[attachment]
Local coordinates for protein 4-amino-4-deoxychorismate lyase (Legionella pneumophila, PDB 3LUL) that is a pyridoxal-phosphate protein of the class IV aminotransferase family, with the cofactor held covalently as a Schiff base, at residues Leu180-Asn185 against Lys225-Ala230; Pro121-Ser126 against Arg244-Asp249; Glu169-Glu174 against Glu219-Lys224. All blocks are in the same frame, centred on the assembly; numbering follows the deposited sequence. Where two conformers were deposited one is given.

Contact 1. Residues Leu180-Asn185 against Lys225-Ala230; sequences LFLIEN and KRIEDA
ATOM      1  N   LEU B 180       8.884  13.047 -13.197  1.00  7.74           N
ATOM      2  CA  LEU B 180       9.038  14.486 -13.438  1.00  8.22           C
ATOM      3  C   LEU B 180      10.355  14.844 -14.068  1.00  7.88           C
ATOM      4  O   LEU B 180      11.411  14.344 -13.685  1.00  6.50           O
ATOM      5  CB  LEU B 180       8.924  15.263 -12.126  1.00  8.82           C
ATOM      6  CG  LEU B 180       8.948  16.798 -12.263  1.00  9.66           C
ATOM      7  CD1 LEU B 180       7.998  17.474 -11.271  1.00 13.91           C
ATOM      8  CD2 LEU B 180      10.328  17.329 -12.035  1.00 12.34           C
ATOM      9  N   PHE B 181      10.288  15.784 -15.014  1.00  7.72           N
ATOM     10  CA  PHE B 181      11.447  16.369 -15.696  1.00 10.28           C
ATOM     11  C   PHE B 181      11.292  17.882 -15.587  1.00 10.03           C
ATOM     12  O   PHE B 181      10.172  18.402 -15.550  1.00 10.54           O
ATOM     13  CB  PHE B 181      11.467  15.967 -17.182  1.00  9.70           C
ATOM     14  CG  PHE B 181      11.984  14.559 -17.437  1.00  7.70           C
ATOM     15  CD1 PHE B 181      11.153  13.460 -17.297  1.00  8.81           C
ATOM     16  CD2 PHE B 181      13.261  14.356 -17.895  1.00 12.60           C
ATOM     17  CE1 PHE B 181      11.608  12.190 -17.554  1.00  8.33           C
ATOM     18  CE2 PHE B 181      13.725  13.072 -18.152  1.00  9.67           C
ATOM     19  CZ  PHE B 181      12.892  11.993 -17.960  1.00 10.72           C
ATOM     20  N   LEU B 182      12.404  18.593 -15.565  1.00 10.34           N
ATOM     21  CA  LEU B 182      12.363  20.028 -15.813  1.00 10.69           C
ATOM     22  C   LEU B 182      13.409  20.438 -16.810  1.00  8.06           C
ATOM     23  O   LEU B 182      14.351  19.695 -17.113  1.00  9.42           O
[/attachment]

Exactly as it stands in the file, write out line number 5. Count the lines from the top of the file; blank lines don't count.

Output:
ATOM      3  C   LEU B 180      10.355  14.844 -14.068  1.00  7.88           C